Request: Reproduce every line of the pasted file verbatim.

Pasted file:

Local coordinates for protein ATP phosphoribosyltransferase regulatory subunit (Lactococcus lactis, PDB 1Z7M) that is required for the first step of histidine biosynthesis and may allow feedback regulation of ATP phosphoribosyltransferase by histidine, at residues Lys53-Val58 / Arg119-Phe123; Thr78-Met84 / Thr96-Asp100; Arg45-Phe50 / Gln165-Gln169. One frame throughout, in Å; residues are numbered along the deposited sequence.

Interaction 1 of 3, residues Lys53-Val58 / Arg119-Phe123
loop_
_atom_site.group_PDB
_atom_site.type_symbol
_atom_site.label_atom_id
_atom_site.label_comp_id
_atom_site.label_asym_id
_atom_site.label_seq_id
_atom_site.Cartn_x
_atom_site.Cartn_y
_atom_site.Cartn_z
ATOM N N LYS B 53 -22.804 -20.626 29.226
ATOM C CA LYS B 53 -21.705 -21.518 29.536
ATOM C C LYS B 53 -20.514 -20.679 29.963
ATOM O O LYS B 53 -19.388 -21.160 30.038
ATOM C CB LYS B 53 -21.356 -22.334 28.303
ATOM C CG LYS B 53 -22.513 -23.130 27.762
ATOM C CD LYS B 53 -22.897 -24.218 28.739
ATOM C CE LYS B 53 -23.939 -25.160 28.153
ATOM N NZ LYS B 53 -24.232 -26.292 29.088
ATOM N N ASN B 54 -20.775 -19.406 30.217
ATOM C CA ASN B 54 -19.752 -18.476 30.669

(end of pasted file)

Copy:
Local coordinates for protein ATP phosphoribosyltransferase regulatory subunit (Lactococcus lactis, PDB 1Z7M) that is required for the first step of histidine biosynthesis and may allow feedback regulation of ATP phosphoribosyltransferase by histidine, at residues Lys53-Val58 / Arg119-Phe123; Thr78-Met84 / Thr96-Asp100; Arg45-Phe50 / Gln165-Gln169. One frame throughout, in Å; residues are numbered along the deposited sequence.

Interaction 1 of 3, residues Lys53-Val58 / Arg119-Phe123
loop_
_atom_site.group_PDB
_atom_site.type_symbol
_atom_site.label_atom_id
_atom_site.label_comp_id
_atom_site.label_asym_id
_atom_site.label_seq_id
_atom_site.Cartn_x
_atom_site.Cartn_y
_atom_site.Cartn_z
ATOM N N LYS B 53 -22.804 -20.626 29.226
ATOM C CA LYS B 53 -21.705 -21.518 29.536
ATOM C C LYS B 53 -20.514 -20.679 29.963
ATOM O O LYS B 53 -19.388 -21.160 30.038
ATOM C CB LYS B 53 -21.356 -22.334 28.303
ATOM C CG LYS B 53 -22.513 -23.130 27.762
ATOM C CD LYS B 53 -22.897 -24.218 28.739
ATOM C CE LYS B 53 -23.939 -25.160 28.153
ATOM N NZ LYS B 53 -24.232 -26.292 29.088
ATOM N N ASN B 54 -20.775 -19.406 30.217
ATOM C CA ASN B 54 -19.752 -18.476 30.669